A full night’s sleep is a necessity, not a luxury, yet many people place sleep at the end of their priority list. Rather than seeing it as restorative, they think it takes up precious time to be productive. Many proudly proclaim, “You can sleep when you’re dead,” but ignoring healthy sleep habits can actually bring people closer to that end. Insufficient sleep is so pervasive in the United States that the Centers for Disease Control and Prevention considers it a public health epidemic.

What the Research Tells Us

The average adult needs at least seven hours of sleep per night, yet more than one-third of adults are sleep deprived. Getting less than the required amount of sleep may increase risk for obesity, diabetes, high blood pressure, heart disease, stroke, mental distress, and all-cause mortality.

Various sleep theories and measurable evidence support that sleep gives the body time to repair and replete cellular components for optimal biologic functioning, and it gives the mind time to organize its neural structure and growth. Muscle repair, tissue growth, protein synthesis, and release of important growth hormones occur primarily during sleep.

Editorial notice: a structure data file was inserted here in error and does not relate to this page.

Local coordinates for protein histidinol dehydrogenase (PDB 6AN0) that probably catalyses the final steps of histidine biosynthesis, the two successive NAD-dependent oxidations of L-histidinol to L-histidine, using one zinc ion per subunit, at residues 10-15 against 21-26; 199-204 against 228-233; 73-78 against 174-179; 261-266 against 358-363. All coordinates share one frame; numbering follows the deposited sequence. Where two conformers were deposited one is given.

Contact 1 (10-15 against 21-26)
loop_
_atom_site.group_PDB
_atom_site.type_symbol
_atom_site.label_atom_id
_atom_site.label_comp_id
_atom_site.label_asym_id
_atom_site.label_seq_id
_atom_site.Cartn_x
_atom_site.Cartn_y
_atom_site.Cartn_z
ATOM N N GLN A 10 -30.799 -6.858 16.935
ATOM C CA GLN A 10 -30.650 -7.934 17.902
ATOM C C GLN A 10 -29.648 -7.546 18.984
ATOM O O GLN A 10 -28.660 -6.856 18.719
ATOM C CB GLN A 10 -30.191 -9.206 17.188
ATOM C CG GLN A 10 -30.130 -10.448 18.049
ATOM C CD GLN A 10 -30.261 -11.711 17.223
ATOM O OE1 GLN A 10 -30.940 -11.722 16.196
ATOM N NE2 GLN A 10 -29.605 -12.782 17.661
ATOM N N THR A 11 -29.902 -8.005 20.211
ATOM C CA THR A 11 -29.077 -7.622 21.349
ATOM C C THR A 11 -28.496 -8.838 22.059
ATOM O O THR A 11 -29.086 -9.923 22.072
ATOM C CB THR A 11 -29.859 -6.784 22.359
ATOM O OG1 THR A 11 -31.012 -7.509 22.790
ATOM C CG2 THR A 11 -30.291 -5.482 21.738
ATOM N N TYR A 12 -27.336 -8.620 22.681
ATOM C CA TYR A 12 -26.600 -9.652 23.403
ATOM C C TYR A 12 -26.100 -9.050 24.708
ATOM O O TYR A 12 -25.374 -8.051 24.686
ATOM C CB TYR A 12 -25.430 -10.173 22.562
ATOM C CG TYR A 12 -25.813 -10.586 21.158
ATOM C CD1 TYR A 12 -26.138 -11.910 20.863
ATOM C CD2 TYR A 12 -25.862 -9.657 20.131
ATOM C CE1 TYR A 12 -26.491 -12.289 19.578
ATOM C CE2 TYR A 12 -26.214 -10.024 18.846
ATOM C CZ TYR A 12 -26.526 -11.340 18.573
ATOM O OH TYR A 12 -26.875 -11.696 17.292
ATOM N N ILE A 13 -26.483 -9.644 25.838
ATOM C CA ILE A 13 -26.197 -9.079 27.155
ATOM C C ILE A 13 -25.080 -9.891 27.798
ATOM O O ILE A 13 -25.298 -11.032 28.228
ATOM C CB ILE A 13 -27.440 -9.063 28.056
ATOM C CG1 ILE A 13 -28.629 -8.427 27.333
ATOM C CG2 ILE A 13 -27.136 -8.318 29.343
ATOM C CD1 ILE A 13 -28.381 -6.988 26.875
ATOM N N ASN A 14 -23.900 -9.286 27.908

Among nurses working shifts, studies have shown that 30%–70% sleep less than six hours before their shift. Lack of adequate sleep may reduce a nurse’s ability to learn, remember, use sound judgment, focus effectively, and perform tasks safely, contributing to the potential for medication errors, negligent patient care, and accidents. One study of sleep-deprived intensive care unit nurses found that 27% reported errors, 38% reported “almost errors,” and 20% fell asleep at least once during a 28-day period.

How to Practice

Sleeping better at night takes deliberate action. Here are some tips to improve your sleep quality and duration:

  • Think of sleep as just another important task of the day and plan for it on your calendar.
  • Create an atmosphere in your bedroom that encourages restful sleep, including keeping an ideal temperature (cooler is better), soft lighting, and a comfortable mattress and pillows.
  • Turn off smartphones, tablet computers, and televisions at least 30 minutes before sleep. The blue light they emit suppresses melatonin production that you need to help fall asleep.
  • Make time to exercise during the day. Aim for the recommended amount of exercise, about 150 minutes per week.
  • Stay away from caffeine, alcohol, or any other foods that might disrupt your sleep quality or upset your stomach before bed.
  • If you’re working night shifts, use blackout curtains when trying to sleep during the day. Stick to a schedule, and let your family and friends know so they do not try to contact you when you’re sleeping.